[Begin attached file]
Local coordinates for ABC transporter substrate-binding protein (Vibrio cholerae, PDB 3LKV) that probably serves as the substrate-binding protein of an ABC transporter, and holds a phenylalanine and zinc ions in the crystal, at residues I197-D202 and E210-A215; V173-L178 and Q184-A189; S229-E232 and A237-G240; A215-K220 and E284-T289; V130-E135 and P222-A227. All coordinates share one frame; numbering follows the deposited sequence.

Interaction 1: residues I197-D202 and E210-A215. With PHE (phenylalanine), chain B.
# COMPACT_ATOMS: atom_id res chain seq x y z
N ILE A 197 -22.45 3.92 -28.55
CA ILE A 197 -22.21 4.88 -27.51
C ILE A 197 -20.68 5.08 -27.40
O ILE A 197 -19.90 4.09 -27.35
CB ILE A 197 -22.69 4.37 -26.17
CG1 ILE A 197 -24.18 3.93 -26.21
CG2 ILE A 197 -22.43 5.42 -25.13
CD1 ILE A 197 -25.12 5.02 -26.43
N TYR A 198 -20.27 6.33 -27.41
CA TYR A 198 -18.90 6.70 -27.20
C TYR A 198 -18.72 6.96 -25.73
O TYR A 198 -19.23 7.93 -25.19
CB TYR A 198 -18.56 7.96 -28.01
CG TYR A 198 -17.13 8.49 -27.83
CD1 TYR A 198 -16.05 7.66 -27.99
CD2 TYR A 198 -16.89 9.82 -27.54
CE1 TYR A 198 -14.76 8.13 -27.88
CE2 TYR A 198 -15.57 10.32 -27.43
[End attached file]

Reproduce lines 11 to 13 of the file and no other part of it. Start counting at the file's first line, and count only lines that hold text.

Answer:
CD1 ILE A 197 -25.12 5.02 -26.43
N TYR A 198 -20.27 6.33 -27.41
CA TYR A 198 -18.90 6.70 -27.20